Thursday, 20 August 2009

No Knead Bread and a Starter Which Wouldn’t Start…

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Well, turned out that making a starter for sourdough bread wasn’t as foolproof as they claimed (they being a nice man with a nice webpage). After having nurtured and cared for my starter for four days I had to throw in the towel and admit that the starter did not start. I fed it, I kept i warm, I even talked to it, but even so, it remained just a sloppy soup of water and flour. No bubbles in sight, no froth on top, no nothing.

So, I turned to my trusted No-knead Bread for comfort. And it delivered as it always does. Lovely chewy bread with a crunchy crust. Aaahhh. It takes forever to make, but besides being a lengthy project it does turn out perfect each and every time. And it looks so pretty!

No Knead Bread
  • 6,5 dl flour
  • 3,5 dl water
  • 1 teaspoon salt
  • 1/2 teaspoon dry yeast
  • Ovenprrof tray with lid (lid IS important)
Mix all the dry ingredients, add the water and combine. The dough should be quite wet and sticky. Cover with plastic (a plastic showercap is perfect) and put in a warm place. Leave for 12 hours. I usually do this in the evening and then I will bake it the next day.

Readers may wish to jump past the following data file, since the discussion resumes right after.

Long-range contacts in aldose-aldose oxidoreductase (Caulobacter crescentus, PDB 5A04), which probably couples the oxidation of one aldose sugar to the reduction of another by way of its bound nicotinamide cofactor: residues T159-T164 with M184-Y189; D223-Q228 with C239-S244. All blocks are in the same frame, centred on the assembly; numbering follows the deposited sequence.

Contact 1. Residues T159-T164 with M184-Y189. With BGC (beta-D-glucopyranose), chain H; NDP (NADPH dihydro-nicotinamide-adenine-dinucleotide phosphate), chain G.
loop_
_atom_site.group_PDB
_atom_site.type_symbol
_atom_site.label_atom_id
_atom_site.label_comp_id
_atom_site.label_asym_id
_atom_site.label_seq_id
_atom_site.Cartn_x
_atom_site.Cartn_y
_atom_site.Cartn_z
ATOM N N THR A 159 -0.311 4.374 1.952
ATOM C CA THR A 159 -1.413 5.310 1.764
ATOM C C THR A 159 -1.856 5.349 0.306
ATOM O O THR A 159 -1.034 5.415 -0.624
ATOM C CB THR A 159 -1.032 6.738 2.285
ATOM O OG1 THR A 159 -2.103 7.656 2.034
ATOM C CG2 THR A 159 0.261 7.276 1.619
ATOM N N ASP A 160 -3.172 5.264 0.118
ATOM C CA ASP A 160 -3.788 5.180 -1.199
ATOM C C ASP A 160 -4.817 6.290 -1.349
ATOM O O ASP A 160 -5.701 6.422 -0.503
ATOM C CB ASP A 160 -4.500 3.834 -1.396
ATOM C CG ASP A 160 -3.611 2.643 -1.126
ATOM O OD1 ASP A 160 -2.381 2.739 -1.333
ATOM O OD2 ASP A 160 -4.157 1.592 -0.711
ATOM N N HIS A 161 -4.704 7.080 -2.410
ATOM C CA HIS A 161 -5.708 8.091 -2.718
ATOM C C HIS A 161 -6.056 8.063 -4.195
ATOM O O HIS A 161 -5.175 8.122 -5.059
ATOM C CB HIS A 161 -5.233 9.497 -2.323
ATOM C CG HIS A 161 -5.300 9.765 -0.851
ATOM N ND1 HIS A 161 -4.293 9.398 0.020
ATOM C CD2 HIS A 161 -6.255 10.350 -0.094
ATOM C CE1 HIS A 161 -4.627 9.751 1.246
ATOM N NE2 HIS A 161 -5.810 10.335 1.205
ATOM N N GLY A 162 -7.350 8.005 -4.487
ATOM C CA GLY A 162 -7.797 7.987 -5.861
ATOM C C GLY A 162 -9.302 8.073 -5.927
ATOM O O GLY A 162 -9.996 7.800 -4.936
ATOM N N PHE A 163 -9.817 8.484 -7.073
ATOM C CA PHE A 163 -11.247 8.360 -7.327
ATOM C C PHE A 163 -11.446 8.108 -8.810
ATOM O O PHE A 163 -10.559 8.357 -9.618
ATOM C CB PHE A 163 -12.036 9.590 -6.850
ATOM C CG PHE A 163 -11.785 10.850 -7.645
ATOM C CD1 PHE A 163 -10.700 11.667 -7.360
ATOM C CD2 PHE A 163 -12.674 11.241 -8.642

After 12 hours your dough should have at least doubled in size. Stir it down and leave for another four hours. Again it should have doubled in size. You can keep on stiring it down and letting it rise, the longer you do this the more sourdough taste it will acquire.

Pour/scoop the dough into your tray, put on the lid, and place it in the middle of a cold oven. Turn the oven to 250 degrees celsius. After 40 minutes, remove the lid carefully (i will take the whole tray out, remove the lid, and then put the tray back in), and bake for another 15-20 minutes until the bread has turned brown and lovely. Take out of the oven, remove the bread from the tray and keep it on a cooling rack. Sit down and listen to your bread sing for you while enjoying the smell of fresh bread in the air.

Let the bread cool for at least 1 hour before cutting into it.

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